That campaign, he earned the nicknames ‘Lee (1) pen’, ‘Lee One Pen’ or even ‘Lee Won Pen’ after scoring 15 penalties – many, his opponents claimed, were won by diving – something Franny always denied. 

“The ‘diving’ accusations is something that tarnished my career in many respects. You have to remember I didn’t win all the penalties I scored, I just took them for the team,” he later said. 

“My argument on the diving front would be its an easy excuse for defenders to say I or any attacker dived to win a penalty, how many defenders do you hear saying ‘it was my fault’ or ‘it was a fair decision’ – very rarely do you hear that.” 

When he did have the chance from the spot, Lee was lethal. 

“He used to put the ball down and hit it as hard as he could,” recalled Joe Corrigan. 

"He would practice them endlessly in training with the thinking that, even if the keeper got in the way the power would take him over the line with the ball! "
Joe Corrigan

“He took hundreds against me in training, and I don’t recall getting near any of them.” 

Since his debut aged 16, Lee had finished top scorer for Bolton and City for 10 of his 12 seasons as a professional. 

1972 would also see the last of his 27 caps for England, during which he scored 10 times – it felt way too soon for an international exile. 

1972/73 would see the Blues return to their frustrating and infuriating inconsistent best, and for the only time in his seven years as a City player, Franny Lee didn’t finish top scorer – that particular accolade would go to Rodney Marsh. 

Malcolm Allison had become manager with Mercer initially moved ‘upstairs’ before leaving the Club entirely, but with an ageing side, Big Mal accepted he could no longer motivate the team and also quit Maine Road before the end of the campaign. 

His final full season with City, would prove an unsettling one, with Johnny Hart stepping aside due to ill-health and Ron Saunders sacked after his disciplinarian attitude fell on deaf ears with a dressing room of big, forceful personalities.  

Tony Book was given the chance to manage the side and two days before Franny’s 30th birthday, he was part of the City side who confirmed Manchester United’s relegation with a 1-0 win at Old Trafford. 

He was still at the peak of his powers, had finished top scorer yet again with 18 goals, yet when he sat down to talk about a new contract with Book and the City board, he wasn’t happy with what he heard. 

He later explained what had happened: 

“City wouldn’t pay me what I deserved after such loyal service and after being one of their top performers for many seasons. Key decision makers at the club wanted to get rid of me.  

“I would’ve loved to have stayed at City, but it was best for me and my career to move on and my decision was justified after playing a key role in Derby’s title win. I had a great time at Derby.! 

He believed he had more than earned an improved deal but at the start of the 1974/75 campaign, Derby County came in with a bid of £110,000 and City accepted the deal – Lee was furious as he had no intention of leaving the Blues, but he left under a cloud and with a point to prove.  

City’s loss was Derby’s gain and a fired up Lee – who had scored a magnificent 148 goals in 330 appearances during his time at Maine Road – would with return with Derby and score a superb goal that BBC Match of the Day commentator famously described as, “Interesting… very interesting…oh look at his face! Just look at his face!” as a delighted Lee proved his point and wheeled away in celebration.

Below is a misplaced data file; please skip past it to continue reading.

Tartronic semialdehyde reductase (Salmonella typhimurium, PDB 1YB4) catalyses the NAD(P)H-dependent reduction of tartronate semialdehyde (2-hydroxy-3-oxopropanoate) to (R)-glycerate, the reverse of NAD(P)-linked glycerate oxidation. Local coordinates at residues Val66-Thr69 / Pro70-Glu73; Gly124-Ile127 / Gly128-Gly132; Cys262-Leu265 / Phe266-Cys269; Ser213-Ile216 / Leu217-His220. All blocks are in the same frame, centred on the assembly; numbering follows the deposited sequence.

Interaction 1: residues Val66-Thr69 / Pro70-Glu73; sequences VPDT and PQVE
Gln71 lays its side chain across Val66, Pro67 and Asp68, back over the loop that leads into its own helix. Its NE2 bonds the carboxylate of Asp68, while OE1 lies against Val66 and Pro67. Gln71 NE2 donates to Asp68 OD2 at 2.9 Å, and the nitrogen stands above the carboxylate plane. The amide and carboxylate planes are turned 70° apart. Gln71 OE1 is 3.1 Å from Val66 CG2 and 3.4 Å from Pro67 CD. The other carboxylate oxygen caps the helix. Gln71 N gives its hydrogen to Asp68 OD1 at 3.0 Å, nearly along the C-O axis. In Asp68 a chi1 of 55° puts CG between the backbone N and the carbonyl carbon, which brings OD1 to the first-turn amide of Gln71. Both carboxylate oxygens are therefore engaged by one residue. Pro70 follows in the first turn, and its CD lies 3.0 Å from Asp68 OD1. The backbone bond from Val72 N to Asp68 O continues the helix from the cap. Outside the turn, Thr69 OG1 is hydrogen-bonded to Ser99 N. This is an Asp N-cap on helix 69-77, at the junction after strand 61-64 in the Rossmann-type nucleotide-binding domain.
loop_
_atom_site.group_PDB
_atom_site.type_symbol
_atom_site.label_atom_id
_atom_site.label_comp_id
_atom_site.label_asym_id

Davies recalled: “He was like a schoolboy who had done something remarkable and knew it. That was Franny all over. He rather played it down. I got the impression he just didn’t want to brag about it.” 

But far from irk the anger of a packed Maine Road, the goal instead received an ovation from a set of supporters only too aware of what Franny had done as a City player. 

“It was amazing how all the fans had stood up and applauded,” Lee remembered, many years on. “You would have thought I’d scored for City!” 

Nobody doubted his love for the Club – the celebration was aimed at the individuals he felt had ended his time at Maine Road earlier than he had wanted – not the fans who still adored him. 

Derby went on to win the First Division that season and would finish fourth the season after, during which Franny and Norman Hunter engaged in a fist fight that Muhammed Ali and Joe Frazier would have been proud of during a game against Leeds United at the Baseball Ground. 

“It wasn’t play-acting, you know,” Lee recalled in later years. “He had tapped me on the shoulder, hit me and split my lip with a gold ring. It was something that I regret and it’s a shame people remember that moment after both me and Norman had very successful careers.  

“Dave Mackay the manager knew I wouldn’t have done it for no reason, but still that doesn’t excuse my actions. Me and Norman made up in later years and had no problems with each other, it was just one of those things.” 

In his final game for the Rams later that season, Lee scored in a 6-2 win at Ipswich Town. He had finished as he started, with a win and a goal (two on this occasion) and then retired from football aged only 32 and concentrated instead on his business interests.

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He would later sell his business, focus on horse training – which of course he was hugely successful at - and later property investment before returning to City as chairman from 1994 to 1998. 

Though his time as owner of the Club didn’t pan out the way the fans had hoped, he remained a welcome and popular figure at Maine Road and then the City of Manchester Stadium – the Club’s new home thanks to a deal he negotiated with Manchester City Council. 

“It wasn’t just me, many people were involved. In particular Howard Bernstein and other members of the Manchester City Council deserve plenty of credit,” said Franny.  

“The stadium was without doubt a major factor in Sheikh Mansour buying City, taking a club on and having to build a new stadium makes the task even harder, it made the club a lot more attractive to buy.” 

On his chairmanship, he later said: “The toughest challenge was when I was chairman, it was very hard for me to sort out off the pitch and on the pitch problems. I fought one battle off the pitch and did well, on the pitch things didn’t go to plan. But at least I had the guts to take the challenge on, no regrets.” 

He held on to his shares until 2007, finally selling them to Thaksin Shinawatra who in turn sold the Club to the Abu Dhabi United Group and, as they say, the rest is history. 

A true Manchester City legend who will never be forgotten.